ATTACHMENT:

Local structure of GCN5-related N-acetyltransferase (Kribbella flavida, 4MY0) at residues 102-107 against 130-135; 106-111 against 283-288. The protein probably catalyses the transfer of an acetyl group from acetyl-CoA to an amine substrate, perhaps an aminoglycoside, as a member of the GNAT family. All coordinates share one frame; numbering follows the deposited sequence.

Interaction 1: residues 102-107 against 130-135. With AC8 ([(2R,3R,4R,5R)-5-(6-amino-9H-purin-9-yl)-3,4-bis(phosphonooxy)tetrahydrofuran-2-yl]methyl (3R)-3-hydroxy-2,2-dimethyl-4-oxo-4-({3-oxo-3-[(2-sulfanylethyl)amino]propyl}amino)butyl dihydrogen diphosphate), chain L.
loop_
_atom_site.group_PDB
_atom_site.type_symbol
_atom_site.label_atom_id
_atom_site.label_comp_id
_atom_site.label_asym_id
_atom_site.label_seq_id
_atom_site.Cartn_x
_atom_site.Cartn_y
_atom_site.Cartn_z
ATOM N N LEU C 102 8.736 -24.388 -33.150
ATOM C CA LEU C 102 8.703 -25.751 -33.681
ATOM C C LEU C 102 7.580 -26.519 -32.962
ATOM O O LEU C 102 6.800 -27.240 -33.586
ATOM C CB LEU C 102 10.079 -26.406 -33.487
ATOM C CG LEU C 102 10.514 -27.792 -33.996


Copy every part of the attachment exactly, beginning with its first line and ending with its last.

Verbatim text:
Local structure of GCN5-related N-acetyltransferase (Kribbella flavida, 4MY0) at residues 102-107 against 130-135; 106-111 against 283-288. The protein probably catalyses the transfer of an acetyl group from acetyl-CoA to an amine substrate, perhaps an aminoglycoside, as a member of the GNAT family. All coordinates share one frame; numbering follows the deposited sequence.

Interaction 1: residues 102-107 against 130-135. With AC8 ([(2R,3R,4R,5R)-5-(6-amino-9H-purin-9-yl)-3,4-bis(phosphonooxy)tetrahydrofuran-2-yl]methyl (3R)-3-hydroxy-2,2-dimethyl-4-oxo-4-({3-oxo-3-[(2-sulfanylethyl)amino]propyl}amino)butyl dihydrogen diphosphate), chain L.
loop_
_atom_site.group_PDB
_atom_site.type_symbol
_atom_site.label_atom_id
_atom_site.label_comp_id
_atom_site.label_asym_id
_atom_site.label_seq_id
_atom_site.Cartn_x
_atom_site.Cartn_y
_atom_site.Cartn_z
ATOM N N LEU C 102 8.736 -24.388 -33.150
ATOM C CA LEU C 102 8.703 -25.751 -33.681
ATOM C C LEU C 102 7.580 -26.519 -32.962
ATOM O O LEU C 102 6.800 -27.240 -33.586
ATOM C CB LEU C 102 10.079 -26.406 -33.487
ATOM C CG LEU C 102 10.514 -27.792 -33.996